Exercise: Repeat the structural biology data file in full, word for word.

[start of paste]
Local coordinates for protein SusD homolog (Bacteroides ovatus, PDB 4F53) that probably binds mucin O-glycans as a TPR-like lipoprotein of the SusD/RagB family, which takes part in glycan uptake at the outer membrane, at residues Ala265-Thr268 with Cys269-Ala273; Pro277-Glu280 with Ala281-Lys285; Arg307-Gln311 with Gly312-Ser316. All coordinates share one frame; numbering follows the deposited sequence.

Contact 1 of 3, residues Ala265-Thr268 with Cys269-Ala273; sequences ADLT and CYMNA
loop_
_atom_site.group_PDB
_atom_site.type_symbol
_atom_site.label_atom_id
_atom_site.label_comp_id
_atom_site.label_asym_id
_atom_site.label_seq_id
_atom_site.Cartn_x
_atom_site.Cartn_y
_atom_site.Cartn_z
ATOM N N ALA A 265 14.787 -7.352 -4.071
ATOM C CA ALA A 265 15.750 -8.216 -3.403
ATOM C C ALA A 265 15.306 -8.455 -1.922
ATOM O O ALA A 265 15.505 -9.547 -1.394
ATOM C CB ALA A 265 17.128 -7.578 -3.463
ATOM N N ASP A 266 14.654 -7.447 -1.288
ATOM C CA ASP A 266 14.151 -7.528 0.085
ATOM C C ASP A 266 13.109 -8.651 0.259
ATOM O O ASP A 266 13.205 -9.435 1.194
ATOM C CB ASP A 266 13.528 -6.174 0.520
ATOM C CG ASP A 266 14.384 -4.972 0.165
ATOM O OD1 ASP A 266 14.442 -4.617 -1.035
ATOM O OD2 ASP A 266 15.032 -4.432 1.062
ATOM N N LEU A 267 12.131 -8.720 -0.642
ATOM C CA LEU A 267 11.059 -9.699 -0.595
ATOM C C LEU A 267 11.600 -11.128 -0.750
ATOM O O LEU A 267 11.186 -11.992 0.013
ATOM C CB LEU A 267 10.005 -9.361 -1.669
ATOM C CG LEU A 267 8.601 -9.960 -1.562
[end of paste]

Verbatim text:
Local coordinates for protein SusD homolog (Bacteroides ovatus, PDB 4F53) that probably binds mucin O-glycans as a TPR-like lipoprotein of the SusD/RagB family, which takes part in glycan uptake at the outer membrane, at residues Ala265-Thr268 with Cys269-Ala273; Pro277-Glu280 with Ala281-Lys285; Arg307-Gln311 with Gly312-Ser316. All coordinates share one frame; numbering follows the deposited sequence.

Contact 1 of 3, residues Ala265-Thr268 with Cys269-Ala273; sequences ADLT and CYMNA
loop_
_atom_site.group_PDB
_atom_site.type_symbol
_atom_site.label_atom_id
_atom_site.label_comp_id
_atom_site.label_asym_id
_atom_site.label_seq_id
_atom_site.Cartn_x
_atom_site.Cartn_y
_atom_site.Cartn_z
ATOM N N ALA A 265 14.787 -7.352 -4.071
ATOM C CA ALA A 265 15.750 -8.216 -3.403
ATOM C C ALA A 265 15.306 -8.455 -1.922
ATOM O O ALA A 265 15.505 -9.547 -1.394
ATOM C CB ALA A 265 17.128 -7.578 -3.463
ATOM N N ASP A 266 14.654 -7.447 -1.288
ATOM C CA ASP A 266 14.151 -7.528 0.085
ATOM C C ASP A 266 13.109 -8.651 0.259
ATOM O O ASP A 266 13.205 -9.435 1.194
ATOM C CB ASP A 266 13.528 -6.174 0.520
ATOM C CG ASP A 266 14.384 -4.972 0.165
ATOM O OD1 ASP A 266 14.442 -4.617 -1.035
ATOM O OD2 ASP A 266 15.032 -4.432 1.062
ATOM N N LEU A 267 12.131 -8.720 -0.642
ATOM C CA LEU A 267 11.059 -9.699 -0.595
ATOM C C LEU A 267 11.600 -11.128 -0.750
ATOM O O LEU A 267 11.186 -11.992 0.013
ATOM C CB LEU A 267 10.005 -9.361 -1.669
ATOM C CG LEU A 267 8.601 -9.960 -1.562